I am trying to understand what an inode is. However, this passage from Wikipedia puzzles me:

Installation of new libraries is simple with inode filesystems. A running process can access a library file while another process replaces that file, creating a new inode, and an all new mapping will exist for the new file so that subsequent attempts to access the library get the new version. This facility eliminates the need to reboot to replace currently mapped libraries. For this reason, when updating programs, best practice is to delete the old executable first and create a new inode for the updated version, so that any processes executing the old version may proceed undisturbed.


1 Answer 1


In Unix-style file systems, everything the system knows about a file (except its name) is stored either in the inode or in a location pointed to by the inode. That includes its contents, ownership, modification dates, and permissions. A Unix directory entry is just a name and a pointer to the inode, and is only used when a process is opening a file. Once the file is open, the directory entry is irrelevant.

What that means is that it's possible to delete a file that's currently open without disturbing the processes that are reading or writing that file. Deleting the file simply removes the directory entry. The inode remains until all processes have closed the file, at which point the inode and all other file data are deleted (or at least marked as no longer in use and available for reclamation). This is handled by a field, called "link count", part of the inode structure.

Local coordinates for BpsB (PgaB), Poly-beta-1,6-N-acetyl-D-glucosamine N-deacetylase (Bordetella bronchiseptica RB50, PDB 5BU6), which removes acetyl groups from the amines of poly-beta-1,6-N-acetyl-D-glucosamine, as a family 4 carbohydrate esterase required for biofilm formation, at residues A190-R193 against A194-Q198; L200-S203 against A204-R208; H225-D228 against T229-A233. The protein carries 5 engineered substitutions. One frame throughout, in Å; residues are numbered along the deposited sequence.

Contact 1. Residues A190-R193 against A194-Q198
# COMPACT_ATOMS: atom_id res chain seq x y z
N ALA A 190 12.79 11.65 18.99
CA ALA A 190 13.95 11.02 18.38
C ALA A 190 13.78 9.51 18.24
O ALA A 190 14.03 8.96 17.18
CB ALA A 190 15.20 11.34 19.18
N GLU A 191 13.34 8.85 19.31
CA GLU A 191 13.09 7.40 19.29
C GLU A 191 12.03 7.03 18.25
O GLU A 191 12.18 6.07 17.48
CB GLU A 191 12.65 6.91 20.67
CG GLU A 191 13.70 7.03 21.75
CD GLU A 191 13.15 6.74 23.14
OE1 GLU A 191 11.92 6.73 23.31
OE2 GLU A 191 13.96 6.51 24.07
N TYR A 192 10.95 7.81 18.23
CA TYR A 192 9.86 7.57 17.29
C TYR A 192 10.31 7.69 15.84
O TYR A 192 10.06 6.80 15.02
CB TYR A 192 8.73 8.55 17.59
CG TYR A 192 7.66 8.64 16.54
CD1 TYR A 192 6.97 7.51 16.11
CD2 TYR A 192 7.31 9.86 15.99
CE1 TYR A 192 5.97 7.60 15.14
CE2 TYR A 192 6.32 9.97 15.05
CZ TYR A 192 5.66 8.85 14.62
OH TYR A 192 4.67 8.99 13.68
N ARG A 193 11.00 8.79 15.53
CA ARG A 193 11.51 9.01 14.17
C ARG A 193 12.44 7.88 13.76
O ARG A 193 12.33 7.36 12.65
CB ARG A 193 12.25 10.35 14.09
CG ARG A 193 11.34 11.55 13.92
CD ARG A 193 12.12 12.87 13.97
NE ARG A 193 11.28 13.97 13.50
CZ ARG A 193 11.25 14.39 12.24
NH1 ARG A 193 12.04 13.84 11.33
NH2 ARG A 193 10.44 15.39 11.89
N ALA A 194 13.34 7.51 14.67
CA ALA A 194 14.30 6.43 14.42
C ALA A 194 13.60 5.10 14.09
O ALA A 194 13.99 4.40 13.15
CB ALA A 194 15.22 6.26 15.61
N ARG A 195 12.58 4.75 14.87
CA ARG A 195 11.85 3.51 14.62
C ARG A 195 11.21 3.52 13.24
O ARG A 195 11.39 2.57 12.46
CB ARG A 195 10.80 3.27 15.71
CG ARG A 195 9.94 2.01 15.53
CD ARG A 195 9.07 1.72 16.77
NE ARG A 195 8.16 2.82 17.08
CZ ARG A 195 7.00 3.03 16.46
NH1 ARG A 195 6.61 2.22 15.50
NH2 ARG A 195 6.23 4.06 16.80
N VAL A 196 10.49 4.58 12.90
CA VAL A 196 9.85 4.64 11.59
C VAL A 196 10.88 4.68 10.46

Therefore, if you want to upgrade a shared library that's in use by a running program, you can just delete the library file. Since the program already has the file open, it won't be affected by this. Then you install the new version of the library as a new file (which gets a new inode).

  • And any program starting later picks up the new version, even while the processes started earlier continue using the old version.
    – vonbrand
    Feb 13, 2013 at 3:50
  • Two observations: some file systems (ReiserFS) don't really have "inodes", but they do store a file's metadata separate from the file's data blocks, and separate from the directory entry. Second, what metadata is kept in a location pointed to by the inode, and not in the inode itself?
    – user732
    Feb 13, 2013 at 4:45
  • @BruceEdiger, I wasn't speaking only about metadata but also the file's contents. However, extended attributes are metadata not necessarily stored in the inode.
    – cjm
    Feb 13, 2013 at 5:05
  • @cjm, thank you for the clear and concise answer (I like it better than the accepted answer to the tread this one duplicates). I added one sentence for clarification - feel free to edit it freely to fit your stile.
    – Vorac
    Feb 18, 2013 at 15:14
  • Normally instead of deleting the file you would use a rename call to atomically replace it.
    – plugwash
    Aug 20, 2016 at 1:23

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